There She Goes
Prior to the movie, I never understood what's a "Dried Up Woman" in the Japanese context, other than to imagine how suggestive that title would probably ever be when unceremoniously bestowed on a lady. Hotaru the Movie is based on the manga series by Satoru Hiura, and in 2007, a television series got produced starring Haruka Ayase and Naohito Fujiki in the title roles of lovebirds Hotaru Takano and Seiichi Takano respectively, a series which got a second season in 2010, from which the movie continues from.
Those not brought up to speed by the television series would find it suffice to know that Hataru Takano works for an interior design company, and she's quite the capable career lady, she's really the opposite when at home. A sloth if you'd like, preferring to relax on her veranda, stretched out and with beer in hand. Housework is not in her vocabulary, and messiness is but a second nature. Her boss Seiichi Takano coincidentally happens to be her landlord's son, which leads to her constant, cloying calls of "Boss", after a relationship develops.
The entry point into the film is an opportunity to set up a big budget spectacle for a romantic comedy to work, with the first act introducing the basic tenets of each lead character, and with Rome being put forth as a likely potential honeymoon venue. True to her character, Hotaru prefers to laze at home rather than to travel hundreds of miles to tour an overseas location, but the business trip opportunity that Seiichi gets himself onto, meant a fairly reluctant Hotaru going along after realizing that it just might be fulfilling one of the dreams of her partner. Cue the many touristy shots of famous landmarks that the duo will visit throughout the course of the film, which I'm sure will bring back nice memories of anyone who had visited the Italian capital city before.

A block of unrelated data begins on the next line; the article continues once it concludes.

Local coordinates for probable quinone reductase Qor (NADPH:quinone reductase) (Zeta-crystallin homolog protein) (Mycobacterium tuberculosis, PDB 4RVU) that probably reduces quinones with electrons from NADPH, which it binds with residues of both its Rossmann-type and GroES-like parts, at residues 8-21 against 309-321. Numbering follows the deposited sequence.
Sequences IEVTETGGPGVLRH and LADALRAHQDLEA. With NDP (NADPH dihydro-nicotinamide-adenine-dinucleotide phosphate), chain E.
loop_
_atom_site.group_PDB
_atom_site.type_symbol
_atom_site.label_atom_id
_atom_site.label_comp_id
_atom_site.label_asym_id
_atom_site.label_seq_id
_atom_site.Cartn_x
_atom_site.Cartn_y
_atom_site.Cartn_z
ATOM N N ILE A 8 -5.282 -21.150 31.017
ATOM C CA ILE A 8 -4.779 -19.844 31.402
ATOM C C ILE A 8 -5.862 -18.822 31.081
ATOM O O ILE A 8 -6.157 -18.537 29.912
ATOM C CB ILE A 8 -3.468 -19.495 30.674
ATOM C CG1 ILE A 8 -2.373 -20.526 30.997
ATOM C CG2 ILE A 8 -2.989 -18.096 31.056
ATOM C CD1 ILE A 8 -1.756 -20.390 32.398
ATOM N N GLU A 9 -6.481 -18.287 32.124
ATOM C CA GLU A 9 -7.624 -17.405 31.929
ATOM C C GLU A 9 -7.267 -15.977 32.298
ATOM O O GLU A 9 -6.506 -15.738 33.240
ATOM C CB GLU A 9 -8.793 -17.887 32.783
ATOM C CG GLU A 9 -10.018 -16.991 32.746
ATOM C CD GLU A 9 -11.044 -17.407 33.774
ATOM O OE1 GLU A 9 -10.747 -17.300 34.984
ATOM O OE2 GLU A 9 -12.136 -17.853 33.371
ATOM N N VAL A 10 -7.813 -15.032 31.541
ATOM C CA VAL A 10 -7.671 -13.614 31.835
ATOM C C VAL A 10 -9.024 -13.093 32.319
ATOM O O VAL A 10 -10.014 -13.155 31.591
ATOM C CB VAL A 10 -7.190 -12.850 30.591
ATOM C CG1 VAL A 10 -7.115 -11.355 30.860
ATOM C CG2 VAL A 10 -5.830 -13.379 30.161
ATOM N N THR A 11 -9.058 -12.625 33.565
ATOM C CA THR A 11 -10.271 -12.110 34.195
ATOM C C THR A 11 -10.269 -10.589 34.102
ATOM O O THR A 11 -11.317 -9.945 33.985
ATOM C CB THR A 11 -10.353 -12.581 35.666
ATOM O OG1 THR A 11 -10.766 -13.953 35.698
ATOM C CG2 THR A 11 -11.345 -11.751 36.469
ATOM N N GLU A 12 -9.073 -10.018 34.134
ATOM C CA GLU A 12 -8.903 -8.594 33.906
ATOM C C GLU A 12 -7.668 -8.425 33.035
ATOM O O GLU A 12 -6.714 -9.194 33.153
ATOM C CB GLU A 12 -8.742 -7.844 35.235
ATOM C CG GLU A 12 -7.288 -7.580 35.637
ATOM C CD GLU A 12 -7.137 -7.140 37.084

But in expanding the storyline, writer Fumie Mizuhashi introduced a brother and sister in Rio (Yasuko Matsuyuki) and Yu Saeki (Yuya Tegoshi) whom Hotaru and Seiichi will encounter in their honeymoon, which somehow become one of those unwanted gatecrashers to the party. They bring about emotional baggage that threaten to stall the narrative and shift focus, especially when Hotaru and Rio start t hang out to look for the purportedly kidnapped Seiichi, and with Rio introduced as yet another Dried Up Woman as well. Yu's role is to add some comedic flair as the childish brother of Rio, although this role doesn't seem to add up too much.
Thankfully, this film triumphs in having the presence of Haruka Ayase, and between her and Naohito Fujiki, it's hands down just who the real star of the film is, and the more popular character of the two. Seiichi is a little stiff and played too seriously, prim and proper almost all the time, so it's without a doubt that Hotaru herself is the main draw and attraction. Ayase nails it as the zany, bubbly girl who really can't be too bothered about decorum, whether in Japan or overseas, and has enough antics up her sleeve to endear herself to just about anyone. It's really laugh out loud material with Ayase showing a knack for comedic timing, and some of the best scenes involve both leading characters misunderstanding and misreading intentions with what's actually being said or done, and the constant embarrassment Hotaru sometimes bring into their relationship.
Those who cannot stand anyone who cloys, or acts cute, may find it a definite turn off, but clearly this is a film not meant for you then, since it's meant for the legions of fans of both the manga and television series to continue where they last left off. There are a couple of surprises all contained within the final act that will please fans, and open up more avenues either for a follow up film, or yet another television series. Only time will tell!